Guam residents will be restricted from being on the road beginning Tuesday, April 7, unless they can demonstrate an essential reason.
Gov. Lou Leon Guerrero announced on Friday the Guam Police Department and the Guam National Guard will be enforcing the new restrictions and conducting checkpoints to verify why people are out on the roadways.
She said the escalated measures are an effort to prevent a drastic increase in positive cases of COVID-19 on Guam. Without drastic measures, the number of COVID-19 deaths on Guam could rise to 700 and some estimates project thousands of deaths five months from now if the spread of the disease cannot be slowed, according to projections the governor's medical advisory group made.
“These actions will include greater control of our roadways and tighter social distancing requirements,” she said. “Access to public roadways will be limited to movement for the purposes of traveling to and from essential activities, which I have authorized under Executive Order 2020-05. While we are currently working out the details, vehicles on Guam’s roadways will be required to display signs showing the essential function that necessitates their presence on the road.”
The consequences for violators have yet to be determined. The governor said she is in consultation with police and the Guam National Guard on enforcement action if people continue to go on the road on unnecessary travels.
Details on enforcement are expected to be released this weekend.
The governor did say she isn't imposing a curfew for adults. A curfew already exists for minors.
Socializing 'a very serious mistake'
“Furthermore, social gatherings of any type, whether public or private, will be prohibited. To break the chain of transmission, your social interactions must be limited to those you are currently isolated with,” she said.
“These measures will be serious because we face serious consequences. But we have the power to keep ourselves safe — and we must use that power now. As we continue to enforce the Social Isolation Directive and people are limited to their homes, it can feel like we are in this alone," the governor said. "We may be tempted to think that we must only worry about ourselves and not others. That is a very dangerous mistake. We must remember that we are in this together. Now is the time for solidarity. To win the battle, we must fight with love and compassion for those most vulnerable.”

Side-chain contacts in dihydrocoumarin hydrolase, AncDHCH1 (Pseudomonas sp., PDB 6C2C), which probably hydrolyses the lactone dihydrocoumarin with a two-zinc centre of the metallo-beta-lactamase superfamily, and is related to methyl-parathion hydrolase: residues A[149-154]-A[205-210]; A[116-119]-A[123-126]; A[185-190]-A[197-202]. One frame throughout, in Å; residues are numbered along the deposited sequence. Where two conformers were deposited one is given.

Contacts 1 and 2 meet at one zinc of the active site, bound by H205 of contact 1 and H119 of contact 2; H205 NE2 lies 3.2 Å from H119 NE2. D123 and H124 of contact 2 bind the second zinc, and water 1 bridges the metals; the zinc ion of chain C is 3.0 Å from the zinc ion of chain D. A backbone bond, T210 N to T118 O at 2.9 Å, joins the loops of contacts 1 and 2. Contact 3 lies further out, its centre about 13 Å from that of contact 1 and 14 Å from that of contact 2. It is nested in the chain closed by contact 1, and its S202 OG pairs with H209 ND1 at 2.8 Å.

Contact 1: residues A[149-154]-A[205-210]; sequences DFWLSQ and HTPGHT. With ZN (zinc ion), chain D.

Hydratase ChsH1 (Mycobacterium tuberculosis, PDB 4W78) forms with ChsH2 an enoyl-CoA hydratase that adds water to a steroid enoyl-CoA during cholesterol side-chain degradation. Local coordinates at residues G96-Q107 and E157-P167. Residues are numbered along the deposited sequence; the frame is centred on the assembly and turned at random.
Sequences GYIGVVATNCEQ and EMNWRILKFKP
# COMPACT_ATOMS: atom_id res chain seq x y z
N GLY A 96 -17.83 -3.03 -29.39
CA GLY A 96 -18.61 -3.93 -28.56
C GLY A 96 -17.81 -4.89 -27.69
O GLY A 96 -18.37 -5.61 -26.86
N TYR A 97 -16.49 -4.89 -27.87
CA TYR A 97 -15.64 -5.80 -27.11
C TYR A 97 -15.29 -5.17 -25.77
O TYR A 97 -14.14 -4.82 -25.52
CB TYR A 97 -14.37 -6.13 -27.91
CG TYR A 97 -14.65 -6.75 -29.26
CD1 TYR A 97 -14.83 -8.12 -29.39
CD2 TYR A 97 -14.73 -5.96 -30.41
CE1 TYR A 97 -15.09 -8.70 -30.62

The administration has not decided if it will extend the closure of schools or nonessential government services after April 13.
Not a lockdown
Leon Guerrero said the added restrictions don't amount to a lockdown of the island.
“I am using my authority to minimize exposure of our community so that we can better control and eradicate the transmission of the virus. Maybe we can finish it in two weeks, three weeks or four weeks … it’s really up to us. We control it,” she said. “The worst would be to close all businesses, close all military bases, no construction, close the grocery stores and pharmacies. Those are drastic steps and I am hoping we don’t get to that point. I know we won’t get to that point if we just follow and comply. If we don’t do this, then it could go on for five months.”
The governor added that these actions have been taken in other countries. She is hopeful it will lead to better results for Guam in the next two weeks.